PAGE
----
El Jaleo: A Love Letter to Music, I Suppose
November is a horrible month. Horrible because it is penultimate, overwhelming with the anticipation of change so near: the upcoming holiday season, the inevitable new year. Horrible because I’m somehow still stuck in school after 15 years of being stuck in school, and midterms have sucked the life out of me. Sometimes, I think music must be the only cure. Other times, I think I must be the most dramatic person on planet Earth.
Because it is November and November often feels like too much, I think it’s fitting to introduce my favorite painting of all time, a painting that also makes me feel too much, but in a more resonant, hopeful way: El Jaleo by John Singer Sargent. Looking at it is a musical experience. The dancer is moving through dark shadows, everything in sharp yet muted tones of brown gray black, except for the flash of red in the background, a hint of orange in the fruit resting on a chair.
We cannot hear the music this dancer surely hears, but we can imagine. She is swept away, eyes closed, pointing at something out of frame, overtaken by the moment. She is contemplative and lit up, but also enrobed in shadows. In the background, the audience is enraptured. Their heads are tilted back, or their arms are waving, or they’re gazing intently at their instruments. I, too, am enraptured. There is something darkly captivating about this painting, something vulnerable and exposed but also very, very hidden. There is much the viewer cannot see or understand, though there’s also a sense that we don’t need to understand. It is enough to sway in ecstasy for a mere moment looking upon this scene. I may not know exactly what is going on, but I don't need to. It is enough to feel, for now. It is enough to feel.
Last year, I made a playlist of songs that feel like El Jaleo. Darkly captivating, somewhat unhinged, deeply emotional, a bit confusing. Darkness awash with flecks of color, shadows infused with moments of light. Sometimes I like to imagine these songs are what was actually playing, though I would obviously be wrong (sadly, performers from the late 1800s did not rock out to modern indie/alternative songs or parts of the Succession soundtrack).
Below are songs I recommend you listen to while gazing upon this favorite painting of mine. These are songs that feel like the El Jaleo, an emotive and evocative, shadowy and sorrowful scene. Songs that make me (and soon hopefully you) want to simultaneously dance and cry and laugh and sing and go feral. Songs that are contradictions of themselves and of each other. Are they happy, are they sad, are they hopeful, are they bleak? I don’t know, but I do know they make me feel something. Hypocrites, like all of us are. Songs that make me want to tenderly peel an orange for someone I love, grab them by the hand and lead them to this painting and ask: Can you feel what I feel?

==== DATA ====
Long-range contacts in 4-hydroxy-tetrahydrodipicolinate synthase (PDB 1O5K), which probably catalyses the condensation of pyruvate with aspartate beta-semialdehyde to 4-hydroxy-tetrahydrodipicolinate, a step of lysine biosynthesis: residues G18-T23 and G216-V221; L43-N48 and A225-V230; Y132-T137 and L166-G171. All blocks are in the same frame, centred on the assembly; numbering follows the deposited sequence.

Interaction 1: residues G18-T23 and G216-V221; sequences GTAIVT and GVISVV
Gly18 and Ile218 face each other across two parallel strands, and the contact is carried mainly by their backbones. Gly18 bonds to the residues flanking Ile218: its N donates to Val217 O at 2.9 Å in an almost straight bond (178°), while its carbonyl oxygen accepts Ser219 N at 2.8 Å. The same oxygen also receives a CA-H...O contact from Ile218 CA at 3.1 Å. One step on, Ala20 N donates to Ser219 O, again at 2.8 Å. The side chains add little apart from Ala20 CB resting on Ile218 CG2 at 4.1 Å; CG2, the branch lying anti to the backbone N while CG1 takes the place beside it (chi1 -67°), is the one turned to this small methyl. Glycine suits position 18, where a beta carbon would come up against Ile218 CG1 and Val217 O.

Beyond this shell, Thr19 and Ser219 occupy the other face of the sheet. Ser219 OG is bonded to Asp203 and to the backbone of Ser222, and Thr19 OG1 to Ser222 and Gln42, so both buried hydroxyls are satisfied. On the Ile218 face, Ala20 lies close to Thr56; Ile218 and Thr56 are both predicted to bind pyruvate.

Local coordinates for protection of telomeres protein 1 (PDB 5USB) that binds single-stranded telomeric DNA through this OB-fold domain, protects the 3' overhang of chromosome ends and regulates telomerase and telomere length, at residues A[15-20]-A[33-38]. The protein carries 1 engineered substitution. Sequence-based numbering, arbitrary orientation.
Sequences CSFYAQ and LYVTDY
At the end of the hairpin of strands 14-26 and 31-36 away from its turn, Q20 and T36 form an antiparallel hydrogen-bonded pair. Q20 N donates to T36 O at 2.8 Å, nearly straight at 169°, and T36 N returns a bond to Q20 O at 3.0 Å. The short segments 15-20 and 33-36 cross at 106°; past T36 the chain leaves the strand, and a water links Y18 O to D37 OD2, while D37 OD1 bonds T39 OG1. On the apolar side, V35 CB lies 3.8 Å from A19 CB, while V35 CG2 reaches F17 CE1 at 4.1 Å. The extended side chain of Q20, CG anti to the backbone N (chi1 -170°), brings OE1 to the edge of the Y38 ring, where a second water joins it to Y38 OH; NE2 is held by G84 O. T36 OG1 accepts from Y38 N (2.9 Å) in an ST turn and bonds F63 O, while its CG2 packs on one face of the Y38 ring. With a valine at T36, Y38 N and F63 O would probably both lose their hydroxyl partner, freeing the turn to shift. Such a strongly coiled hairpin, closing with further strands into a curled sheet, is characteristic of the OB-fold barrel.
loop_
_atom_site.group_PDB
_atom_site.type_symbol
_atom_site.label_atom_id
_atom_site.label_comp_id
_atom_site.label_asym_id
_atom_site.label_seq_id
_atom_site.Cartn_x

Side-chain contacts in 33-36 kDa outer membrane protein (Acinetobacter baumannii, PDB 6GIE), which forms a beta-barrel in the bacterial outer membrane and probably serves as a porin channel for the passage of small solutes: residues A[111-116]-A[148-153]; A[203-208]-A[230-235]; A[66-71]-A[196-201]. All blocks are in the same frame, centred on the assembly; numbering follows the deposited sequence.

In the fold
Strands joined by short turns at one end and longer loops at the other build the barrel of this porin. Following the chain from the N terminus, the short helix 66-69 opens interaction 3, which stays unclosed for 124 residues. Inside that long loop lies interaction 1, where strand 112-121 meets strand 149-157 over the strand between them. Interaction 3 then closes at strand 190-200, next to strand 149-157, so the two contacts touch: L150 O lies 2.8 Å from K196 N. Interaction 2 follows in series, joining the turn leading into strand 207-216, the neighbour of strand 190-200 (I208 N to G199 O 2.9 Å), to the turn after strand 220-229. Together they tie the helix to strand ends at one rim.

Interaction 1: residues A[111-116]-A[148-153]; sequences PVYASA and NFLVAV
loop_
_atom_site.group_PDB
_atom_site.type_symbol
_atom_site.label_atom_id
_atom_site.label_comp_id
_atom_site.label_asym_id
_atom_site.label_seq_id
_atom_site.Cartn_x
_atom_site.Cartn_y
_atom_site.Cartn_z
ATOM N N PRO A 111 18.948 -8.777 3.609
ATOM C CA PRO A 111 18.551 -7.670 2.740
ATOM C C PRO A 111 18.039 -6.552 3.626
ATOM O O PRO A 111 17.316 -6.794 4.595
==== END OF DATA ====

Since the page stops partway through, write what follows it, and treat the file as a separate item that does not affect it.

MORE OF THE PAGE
Some lyrical highlights from this playlist:
- You can’t separate a fire / From the flame that already burns — Cowboy Gangster Politician (Goldie Boutilier)
- Time is here to take you by the hand, and leave you there alone / Time has come to take the last commandment and to carve it into stone / Time has come to take you by the hand, and leave you here alone — The Alien (Manchester Orchestra)
- Ten years since I’ve seen you / Climbing out of my dreams — Sweetheart (Long Beard)
- I need my golden crown of sorrow / My bloody sword to swing / My empty halls to echo with grand self-mythology — King (Florence + The Machine)
- The gateway to the world / The gun in a trembling hand / When nature unmakes the boundary / The pillar of myth still stands / The swan upon Leda / Occupier upon an ancient land — Swan Upon Leda (Hozier)
- I thought that if I stuck my neck out / I’d get you out of your shell / My faith is sick and my skin is thin as ever / I need you alone / Goodbyes always take us half an hour / Can’t we just go home? — Nobody Else Will Be There (The National)
This playlist is my love letter to the El Jaleo hanging in all its glory at the Isabella Stewart Gardner Museum in Boston. A love letter to all the patrons of art out there, who saw art they might not have been able to make themselves, but still decided to open their hearts and minds to it, to build homes for it. A love letter to all the people who consume and create art, because it is humanity’s lifeblood.
Most importantly, this playlist (and honestly, all my playlists and all my writing) is a love letter to music. My testament to how it can take you away from reality, make you breathless, make you laugh and dance and cry. How it can make you feel something inexplicable, an emotion that exists only between the walls of our chests, alongside our thrumming heartbeat. Something that becomes less when it is captured in writing, something that can only be conveyed through the sounds and sights of music and art and creative expression. I call it El Jaleo feelings, but you can call it whatever you want.